Dr. Purple’s Fall
Those who know me well know that I have spent hours researching Dr. William Purple from Greene. He was a fascinating man who lived a long life in service to his family, his community, and his profession.
The following story is based in fact; I’ve tried to tell it with Dr. Purple’s voice.
William D. Purple lived from 1802 to 1886. He and his wife, Julia, had four children: Julia, Agnes, William, and Mary.
October 4, 1864
Ah, William. You are my Icarus. How I longed to see you fly to safety!
When you registered for the Civil War draft in June of 1863, my heart nigh burst with pride and broke for sorrow. And when your name was called to serve, you readied yourself.
But you began a cough. With the date fast approaching for the regiment to leave, your cough grew worse. When I saw the blood in your sputum, I knew.
I had heard of soldiers leaving for the war and being sent home with consumption, but far more tales were of young soldiers who died away from home from that dread disease. I wanted to be sure of your care.
We scraped together the $300 to pay the commutation fee and release you from service. $300, dear Icarus, for wax and feathers, and, through friends, a bank job in the north, where the air is fresh and clean and curative. I had hoped that you would carve a place for yourself in the banking world.
You had not the heedless hubris of the ancient Icarus. What did Mr. Averell, the bank president say in his letter? “William was a man of great simplicity of character, purity of purpose, confiding and generous in his feelings. He will be missed.”
Yes, you will be missed by no one more than me. I missed you the moment I put you on the stage for Canton, daring to hope that it would not be the last time I would see you alive. Yet, one year later those waxen wings, the escape that I, your Daedalus had planned for you, dipped you toward the netherworld before allowing you to soar to Heaven itself.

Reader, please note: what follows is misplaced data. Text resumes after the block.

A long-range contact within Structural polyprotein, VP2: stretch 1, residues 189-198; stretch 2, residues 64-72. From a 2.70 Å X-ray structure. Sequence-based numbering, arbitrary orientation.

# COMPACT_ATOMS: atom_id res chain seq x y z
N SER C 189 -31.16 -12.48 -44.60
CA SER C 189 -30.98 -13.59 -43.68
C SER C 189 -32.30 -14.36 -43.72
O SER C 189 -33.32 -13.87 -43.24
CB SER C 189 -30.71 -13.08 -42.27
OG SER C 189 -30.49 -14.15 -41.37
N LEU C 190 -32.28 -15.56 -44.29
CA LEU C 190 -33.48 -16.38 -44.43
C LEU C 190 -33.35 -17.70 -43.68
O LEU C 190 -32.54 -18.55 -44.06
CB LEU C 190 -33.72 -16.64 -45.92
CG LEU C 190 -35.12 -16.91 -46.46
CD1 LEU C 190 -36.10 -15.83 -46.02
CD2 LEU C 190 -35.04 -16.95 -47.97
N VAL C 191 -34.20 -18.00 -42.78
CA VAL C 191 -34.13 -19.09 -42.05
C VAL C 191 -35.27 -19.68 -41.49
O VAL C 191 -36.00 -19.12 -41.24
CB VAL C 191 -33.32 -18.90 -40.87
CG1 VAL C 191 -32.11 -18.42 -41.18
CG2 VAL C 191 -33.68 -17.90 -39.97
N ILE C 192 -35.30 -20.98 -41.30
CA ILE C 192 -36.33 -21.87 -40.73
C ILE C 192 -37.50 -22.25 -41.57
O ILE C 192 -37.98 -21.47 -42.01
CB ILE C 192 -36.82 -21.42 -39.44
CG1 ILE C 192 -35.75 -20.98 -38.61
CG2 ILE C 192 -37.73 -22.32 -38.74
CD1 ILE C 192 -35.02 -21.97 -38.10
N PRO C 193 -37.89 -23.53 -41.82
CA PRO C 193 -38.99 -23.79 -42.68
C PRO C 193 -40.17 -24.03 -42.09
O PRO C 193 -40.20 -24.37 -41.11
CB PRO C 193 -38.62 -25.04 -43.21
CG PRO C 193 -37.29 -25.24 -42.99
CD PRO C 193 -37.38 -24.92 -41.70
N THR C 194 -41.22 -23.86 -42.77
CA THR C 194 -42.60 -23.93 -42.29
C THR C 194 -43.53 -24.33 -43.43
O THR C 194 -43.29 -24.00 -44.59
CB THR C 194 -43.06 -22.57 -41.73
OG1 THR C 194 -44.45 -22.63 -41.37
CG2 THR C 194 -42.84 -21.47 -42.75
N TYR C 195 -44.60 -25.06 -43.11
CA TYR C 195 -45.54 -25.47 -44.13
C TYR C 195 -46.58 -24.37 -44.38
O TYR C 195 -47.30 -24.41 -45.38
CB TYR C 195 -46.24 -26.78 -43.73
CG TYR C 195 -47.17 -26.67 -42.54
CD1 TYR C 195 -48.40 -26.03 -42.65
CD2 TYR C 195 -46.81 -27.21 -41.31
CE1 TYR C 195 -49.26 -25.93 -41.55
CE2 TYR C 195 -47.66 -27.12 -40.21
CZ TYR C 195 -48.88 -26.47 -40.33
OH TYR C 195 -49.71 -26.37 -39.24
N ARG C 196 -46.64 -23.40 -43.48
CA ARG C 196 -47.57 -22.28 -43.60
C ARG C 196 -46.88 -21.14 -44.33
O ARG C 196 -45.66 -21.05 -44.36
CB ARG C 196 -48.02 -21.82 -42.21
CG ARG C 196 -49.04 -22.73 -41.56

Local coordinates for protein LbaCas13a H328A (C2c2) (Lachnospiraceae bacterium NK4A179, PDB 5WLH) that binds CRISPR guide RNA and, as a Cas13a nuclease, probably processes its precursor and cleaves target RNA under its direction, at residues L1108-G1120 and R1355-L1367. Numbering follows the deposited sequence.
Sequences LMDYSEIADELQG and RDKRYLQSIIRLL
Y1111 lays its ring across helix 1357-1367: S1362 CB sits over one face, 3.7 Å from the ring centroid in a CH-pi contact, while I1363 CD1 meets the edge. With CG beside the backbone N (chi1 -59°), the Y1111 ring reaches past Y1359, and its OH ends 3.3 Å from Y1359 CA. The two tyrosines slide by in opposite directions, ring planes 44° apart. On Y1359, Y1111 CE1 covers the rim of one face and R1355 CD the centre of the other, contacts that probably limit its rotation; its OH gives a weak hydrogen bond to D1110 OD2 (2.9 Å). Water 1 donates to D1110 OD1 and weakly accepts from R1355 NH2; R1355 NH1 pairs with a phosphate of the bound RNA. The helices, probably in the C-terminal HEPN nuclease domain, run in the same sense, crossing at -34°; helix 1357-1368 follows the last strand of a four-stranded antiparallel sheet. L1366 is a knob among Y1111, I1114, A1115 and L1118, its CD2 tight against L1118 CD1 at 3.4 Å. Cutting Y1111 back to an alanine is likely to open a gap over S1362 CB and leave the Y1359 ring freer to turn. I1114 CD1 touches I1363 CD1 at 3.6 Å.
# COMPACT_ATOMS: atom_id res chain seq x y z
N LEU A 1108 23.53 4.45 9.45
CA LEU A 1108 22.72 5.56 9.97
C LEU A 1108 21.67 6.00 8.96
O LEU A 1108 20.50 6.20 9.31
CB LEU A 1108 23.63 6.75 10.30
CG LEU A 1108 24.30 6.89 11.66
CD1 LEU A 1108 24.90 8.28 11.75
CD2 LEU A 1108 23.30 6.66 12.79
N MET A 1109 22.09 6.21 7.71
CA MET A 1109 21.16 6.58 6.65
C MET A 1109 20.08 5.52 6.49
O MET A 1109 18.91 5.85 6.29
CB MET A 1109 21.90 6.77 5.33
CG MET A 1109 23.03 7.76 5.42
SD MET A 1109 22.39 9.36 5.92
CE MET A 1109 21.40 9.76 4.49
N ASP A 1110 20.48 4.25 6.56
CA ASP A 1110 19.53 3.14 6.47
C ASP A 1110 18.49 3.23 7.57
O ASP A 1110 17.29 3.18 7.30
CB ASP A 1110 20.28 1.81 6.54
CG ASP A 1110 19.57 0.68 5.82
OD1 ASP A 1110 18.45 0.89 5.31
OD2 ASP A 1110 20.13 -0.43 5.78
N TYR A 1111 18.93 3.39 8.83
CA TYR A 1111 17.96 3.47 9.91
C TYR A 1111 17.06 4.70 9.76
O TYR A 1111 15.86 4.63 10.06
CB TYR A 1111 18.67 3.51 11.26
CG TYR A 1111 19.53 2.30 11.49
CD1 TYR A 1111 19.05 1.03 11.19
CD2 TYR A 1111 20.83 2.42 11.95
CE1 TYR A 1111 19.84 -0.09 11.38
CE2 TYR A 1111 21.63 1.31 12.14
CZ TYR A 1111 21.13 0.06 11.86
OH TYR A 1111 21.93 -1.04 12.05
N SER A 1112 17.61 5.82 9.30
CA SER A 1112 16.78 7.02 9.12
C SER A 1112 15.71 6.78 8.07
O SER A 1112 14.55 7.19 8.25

I walked last night as if in a dream. It was a moonless night and I had not brought a lantern. As I passed the open doors of the Chenango House, light streamed out. I could hear laughter and music within. Once passed, I walked in darkness and all I could hear was the flowing water of the Chenango River. It beckoned me, like the Icarian Sea.
“Come,” it said, “I can reunite you with your William, your Icarus.” I walked toward it, my thoughts lost in heavy grief. “Come,” whispered the river.
I remember approaching the bridge. The night was cool and I hadn’t worn an overcoat.
The next thing I remember was August Willard kneeling over me, his lantern held aloft by my Mary. My left arm, cold and wet, draped into the river. My feet felt tangled, and rested up the steep embankment that was strewn with leftover canal stone dumped there years ago. My head ached; the rocky pillow upon which it rested was coarse, cold, and damp.
“William,” August said, whilst shaking my shoulders, “Julia is so worried. We must get you home.”
Mary set the lantern on a rock and assisted August in getting me upright and to level ground. I leaned heavily on the two of them as we slowly made our way home. My whole body was bruised, but my left side – my shoulder, arm, hip and leg – was badly abraded as well. Blood from a gash in my head continued to trickle down my cheek as we walked. Julia paled as she saw us enter the house.
“I’ve been so frightened for you, William,” she cried, gently placing her hand on my bloody cheek before hurrying into my office for some medical supplies.
The story unfolded to me as August tended my wounds. I had been gone for hours. Julia had sent Mary across the street to August’s house. She roused him and he willingly searched for me. But, how long had I lain below the bridge? That was a mystery.
Had I accidentally stumbled?
The night was so very dark, and my thoughts occupied by one thing, my only son’s death.
Or, had I heeded the river’s call?
“Come, Daedalus. I will give you wings to fly to your son.”
The Greek myth of Icarus and Daedalus can be read here: Icarus and Daedalus
Consumption is better known as tuberculosis. During the Civil War, an estimated 14,000 soldiers died from tuberculosis. In the Union camps, it was treated with “fresh air” and lung surgery. Outside the war, tuberculosis was the leading cause of death in the 19th century.